RCMP Uses Social Media to Bring Missing Aboriginal Women Home

Martha Troian

The Royal Canadian Mounted Police (RCMP) teamed up with the Native Women’s Association of Canada this week on a social media campaign designed to increase awareness of cases involving missing indigenous women.

From October 7 through 11, the RCMP is highlighting 10 cases—two per day—featured on its Canada’s Missing website and sharing this information via the RCMP’s Facebook and Twitter accounts. Each case on the website profiles a missing person, with a poster, a brief description and a photo gallery. 

The campaign ends today, and the RCMP is urging everyone to everyone to “Like” and Tweet about it from their own Facebook and Twitter pages, as well as to link to the Canada’s Missing page. 

The initiative comes at a crucial time, just as James Anaya, the U.N. Special Rapporteur on the Rights of Indigenous Peoples, begins his nine-day tour across Canada to assess the conditions of its Indigenous Peoples, including the issue of the 600 or more women who have disappeared or been murdered over several decades, their cases unsolved.

The RCMP's primary objective is to raise awareness and solicit tips from the public. It's an initiative of the force's National Centre for Missing Persons and Unidentified Remains (NCMPUR).

“We’re looking at doing different initiatives involving our website throughout the year,” said Sergeant Lana Prosper, a non-commissioned officer in charge of the national missing persons and unidentified remains operations. “Right now we have nothing definitely planned but that’s not to say we won’t be doing this again.”

In 2010–2011 the RCMP received $10 million from the federal government over a five-year period for initiatives that address missing and murdered women. One of the projects was to set up the Canada missing website.

“Our job now is to gather as much information on those deliverables that we can provide that back to the RCMP management as well as Public Safety Canada, and at the end of the five-year time frame, it will be up to them to make the determination on further funding,” said Prosper.

The 10 million was used for personnel, setting up the database that is currently being developed (available for law enforcement and coroner medical examines only) and for the website. The national center will be fully staffed by the end of this year, with 16 positions. Prosper noted that some of these positions were already filled by staff from the national missing children's operations.

Indigenous women and girls have gone missing or been murdered and been over-represented as victims of violence in Canada for decades.

According to NWAC, as of 2010 there were more than 600 missing and murdered indigenous women. But despite the high and growing number of disappearances and deaths, the RCMP does not have a specific unit for these cases.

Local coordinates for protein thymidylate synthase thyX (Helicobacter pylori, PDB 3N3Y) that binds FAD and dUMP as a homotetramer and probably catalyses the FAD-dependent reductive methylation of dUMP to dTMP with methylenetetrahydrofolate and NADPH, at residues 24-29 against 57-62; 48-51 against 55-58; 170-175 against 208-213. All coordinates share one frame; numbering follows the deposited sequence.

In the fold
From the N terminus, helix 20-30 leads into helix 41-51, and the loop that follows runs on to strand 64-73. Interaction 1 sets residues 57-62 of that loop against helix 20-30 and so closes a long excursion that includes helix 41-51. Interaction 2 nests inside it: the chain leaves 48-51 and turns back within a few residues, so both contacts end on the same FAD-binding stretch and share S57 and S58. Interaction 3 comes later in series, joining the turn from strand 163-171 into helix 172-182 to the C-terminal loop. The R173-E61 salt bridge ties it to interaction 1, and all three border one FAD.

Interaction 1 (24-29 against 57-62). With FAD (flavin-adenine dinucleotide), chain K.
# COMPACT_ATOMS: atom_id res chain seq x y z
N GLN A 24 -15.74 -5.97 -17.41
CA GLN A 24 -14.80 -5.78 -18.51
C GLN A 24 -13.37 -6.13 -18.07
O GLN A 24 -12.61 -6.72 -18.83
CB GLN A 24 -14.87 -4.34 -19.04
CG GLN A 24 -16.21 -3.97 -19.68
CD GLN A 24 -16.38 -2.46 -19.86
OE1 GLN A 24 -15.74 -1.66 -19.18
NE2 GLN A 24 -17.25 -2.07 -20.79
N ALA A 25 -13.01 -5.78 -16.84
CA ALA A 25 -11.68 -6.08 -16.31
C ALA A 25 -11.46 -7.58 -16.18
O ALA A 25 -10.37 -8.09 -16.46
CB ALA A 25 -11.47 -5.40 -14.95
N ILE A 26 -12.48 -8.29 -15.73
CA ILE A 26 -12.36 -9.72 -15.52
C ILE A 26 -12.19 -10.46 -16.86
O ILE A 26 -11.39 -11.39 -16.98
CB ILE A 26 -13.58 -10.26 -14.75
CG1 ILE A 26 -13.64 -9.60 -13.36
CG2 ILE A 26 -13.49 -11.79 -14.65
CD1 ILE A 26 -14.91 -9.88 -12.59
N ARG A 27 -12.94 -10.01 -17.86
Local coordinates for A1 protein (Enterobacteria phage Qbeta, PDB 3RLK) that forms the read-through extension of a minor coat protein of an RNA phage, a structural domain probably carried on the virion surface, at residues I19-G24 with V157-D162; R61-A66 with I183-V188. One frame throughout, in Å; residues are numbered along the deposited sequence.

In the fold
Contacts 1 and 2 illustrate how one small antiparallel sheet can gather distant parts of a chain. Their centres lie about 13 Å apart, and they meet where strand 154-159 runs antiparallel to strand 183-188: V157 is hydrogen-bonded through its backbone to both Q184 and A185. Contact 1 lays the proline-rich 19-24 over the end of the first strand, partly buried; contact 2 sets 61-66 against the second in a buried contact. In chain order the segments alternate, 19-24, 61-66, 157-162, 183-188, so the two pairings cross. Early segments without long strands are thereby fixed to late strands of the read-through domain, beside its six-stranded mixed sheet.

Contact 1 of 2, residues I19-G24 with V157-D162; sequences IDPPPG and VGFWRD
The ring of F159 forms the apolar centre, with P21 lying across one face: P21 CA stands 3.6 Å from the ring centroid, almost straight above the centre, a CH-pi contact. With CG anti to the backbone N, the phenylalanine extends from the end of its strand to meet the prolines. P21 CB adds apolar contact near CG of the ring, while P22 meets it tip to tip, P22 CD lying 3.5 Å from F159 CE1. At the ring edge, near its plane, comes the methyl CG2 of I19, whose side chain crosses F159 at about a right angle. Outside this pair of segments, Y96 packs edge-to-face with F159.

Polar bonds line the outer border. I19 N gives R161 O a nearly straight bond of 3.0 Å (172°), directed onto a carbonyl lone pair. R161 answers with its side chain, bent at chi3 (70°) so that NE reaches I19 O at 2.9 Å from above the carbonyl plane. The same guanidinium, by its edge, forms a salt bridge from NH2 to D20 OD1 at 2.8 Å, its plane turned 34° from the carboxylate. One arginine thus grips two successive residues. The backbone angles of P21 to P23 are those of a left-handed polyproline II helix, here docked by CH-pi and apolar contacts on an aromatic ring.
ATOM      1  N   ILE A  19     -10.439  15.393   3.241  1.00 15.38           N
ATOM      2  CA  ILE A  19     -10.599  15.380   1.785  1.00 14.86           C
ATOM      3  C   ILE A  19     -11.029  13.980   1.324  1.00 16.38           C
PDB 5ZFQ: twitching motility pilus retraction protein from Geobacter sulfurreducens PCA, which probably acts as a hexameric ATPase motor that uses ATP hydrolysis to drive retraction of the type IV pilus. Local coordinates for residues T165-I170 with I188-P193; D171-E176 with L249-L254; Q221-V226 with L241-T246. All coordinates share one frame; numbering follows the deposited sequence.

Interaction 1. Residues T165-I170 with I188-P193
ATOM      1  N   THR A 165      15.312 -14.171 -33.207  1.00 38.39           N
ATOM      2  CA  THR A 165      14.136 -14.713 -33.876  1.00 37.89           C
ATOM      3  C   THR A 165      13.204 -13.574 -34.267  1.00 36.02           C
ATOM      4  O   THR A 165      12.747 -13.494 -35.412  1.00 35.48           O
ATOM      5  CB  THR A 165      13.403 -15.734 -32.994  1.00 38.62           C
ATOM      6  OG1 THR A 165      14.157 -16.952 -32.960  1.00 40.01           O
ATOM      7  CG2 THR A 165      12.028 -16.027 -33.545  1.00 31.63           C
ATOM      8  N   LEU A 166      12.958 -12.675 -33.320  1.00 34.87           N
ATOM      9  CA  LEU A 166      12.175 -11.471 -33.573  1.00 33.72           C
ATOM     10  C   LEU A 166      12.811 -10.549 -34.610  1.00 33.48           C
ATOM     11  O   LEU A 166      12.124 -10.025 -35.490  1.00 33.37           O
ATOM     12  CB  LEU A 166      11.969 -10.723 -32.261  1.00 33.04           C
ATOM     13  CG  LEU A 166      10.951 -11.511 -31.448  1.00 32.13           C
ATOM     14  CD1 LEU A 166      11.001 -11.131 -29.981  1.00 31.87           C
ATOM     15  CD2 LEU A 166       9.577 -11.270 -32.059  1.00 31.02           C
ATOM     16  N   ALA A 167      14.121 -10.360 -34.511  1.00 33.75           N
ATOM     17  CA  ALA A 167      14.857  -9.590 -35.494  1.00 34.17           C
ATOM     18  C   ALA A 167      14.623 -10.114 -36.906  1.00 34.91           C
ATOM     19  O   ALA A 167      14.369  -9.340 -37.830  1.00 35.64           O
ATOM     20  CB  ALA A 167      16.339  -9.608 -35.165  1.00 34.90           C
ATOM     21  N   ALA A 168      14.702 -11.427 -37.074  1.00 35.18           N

“RCMP is a bias-free organization, we investigate all cases of missing and murdered persons within our jurisdiction equally,” said Tyler Bates, director of the National Aboriginal Policing and Crime Prevention Services with the RCMP. “To isolate one particular category … we have to make sure we imply equal effort to all investigations of missing and murdered persons.”

The RCMP also reminded people that they investigate all cases regardless of sex, ethnicity, background or lifestyle. There are a number of projects devoted to investigations, mostly in western Canada, that are actively reviewing all cases of missing women, including indigenous women. They include Project DEVOTE (Manitoba), Project E-PANA (northern/central British Columbia) and Project EVEN-HANDED (Vancouver). In addition, families recently joined together to create their own database.

RELATED: Taking Control: Indigenous in Canada Compile Own Database on Missing and Murdered Women

“We have large teams dedicated to reviewing files of missing women, including aboriginal women,” said Bates. “You can’t look at one particular group and file apart from the others—you might miss potential linkages.”

Earlier this year the RCMP could only confirm 64 of the 118 names the Native Women’s Association of Canada had handed over from its database. The RCMP also had concerns about the database’s accuracy and whether there were indeed more than 500 potential victims, as the Native Women’s Association had found.

“As far as having a precise number of murdered and missing women in Canada, that is a very large and complex issue when you consider the 200-plus law enforcement agencies that would have to contribute to that precise number,” said Bates. “We don’t gather and collect and report on other jurisdictions.”

Bates emphasized that the RCMP is seeing success when it comes to the development of best practices, information sharing, file manage and file coordination.

Bates said the investigations are also being met with success. For instance, since 1932 the RCMP has solved 70 percent of murders of indigenous women within their jurisdictions. More recently, for indigenous women murdered between 2006 and 2013, the rate is 82 percent. The RCMP did not say how many Indigenous women these figures were drawn from.

“We have a roughly a 70 percent solve rate as far as homicides occurring within our jurisdiction historically for women of aboriginal missing,” Bates said, adding that they are always looking to improve whether that be data collection or investigative processes.

More on the campaign can be found here.